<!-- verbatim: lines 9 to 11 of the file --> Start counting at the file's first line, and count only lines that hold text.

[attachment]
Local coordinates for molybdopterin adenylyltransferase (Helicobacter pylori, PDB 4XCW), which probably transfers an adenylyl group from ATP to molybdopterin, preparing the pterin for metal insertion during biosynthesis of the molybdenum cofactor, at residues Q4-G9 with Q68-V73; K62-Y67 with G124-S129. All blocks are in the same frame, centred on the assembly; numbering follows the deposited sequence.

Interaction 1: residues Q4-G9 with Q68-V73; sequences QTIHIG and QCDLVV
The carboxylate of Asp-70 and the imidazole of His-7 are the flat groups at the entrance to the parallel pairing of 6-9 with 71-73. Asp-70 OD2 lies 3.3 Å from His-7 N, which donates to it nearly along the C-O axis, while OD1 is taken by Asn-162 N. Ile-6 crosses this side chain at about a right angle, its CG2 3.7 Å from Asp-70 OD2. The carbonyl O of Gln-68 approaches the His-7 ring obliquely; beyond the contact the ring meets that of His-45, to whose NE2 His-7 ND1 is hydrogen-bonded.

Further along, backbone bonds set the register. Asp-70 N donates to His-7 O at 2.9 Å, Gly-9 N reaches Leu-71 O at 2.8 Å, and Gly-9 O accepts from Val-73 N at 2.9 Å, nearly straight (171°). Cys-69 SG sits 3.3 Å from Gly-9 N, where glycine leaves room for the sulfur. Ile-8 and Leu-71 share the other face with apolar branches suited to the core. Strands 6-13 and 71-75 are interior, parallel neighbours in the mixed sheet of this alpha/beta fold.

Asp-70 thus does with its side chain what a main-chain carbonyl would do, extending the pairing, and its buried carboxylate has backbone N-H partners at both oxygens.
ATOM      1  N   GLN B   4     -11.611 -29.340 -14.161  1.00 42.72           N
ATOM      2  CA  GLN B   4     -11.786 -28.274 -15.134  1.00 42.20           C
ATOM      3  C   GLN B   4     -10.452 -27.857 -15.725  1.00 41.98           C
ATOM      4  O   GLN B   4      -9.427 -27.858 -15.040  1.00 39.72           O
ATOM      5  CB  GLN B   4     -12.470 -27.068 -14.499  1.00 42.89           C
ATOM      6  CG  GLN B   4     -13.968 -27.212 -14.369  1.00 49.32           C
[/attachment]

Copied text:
ATOM      4  O   GLN B   4      -9.427 -27.858 -15.040  1.00 39.72           O
ATOM      5  CB  GLN B   4     -12.470 -27.068 -14.499  1.00 42.89           C
ATOM      6  CG  GLN B   4     -13.968 -27.212 -14.369  1.00 49.32           C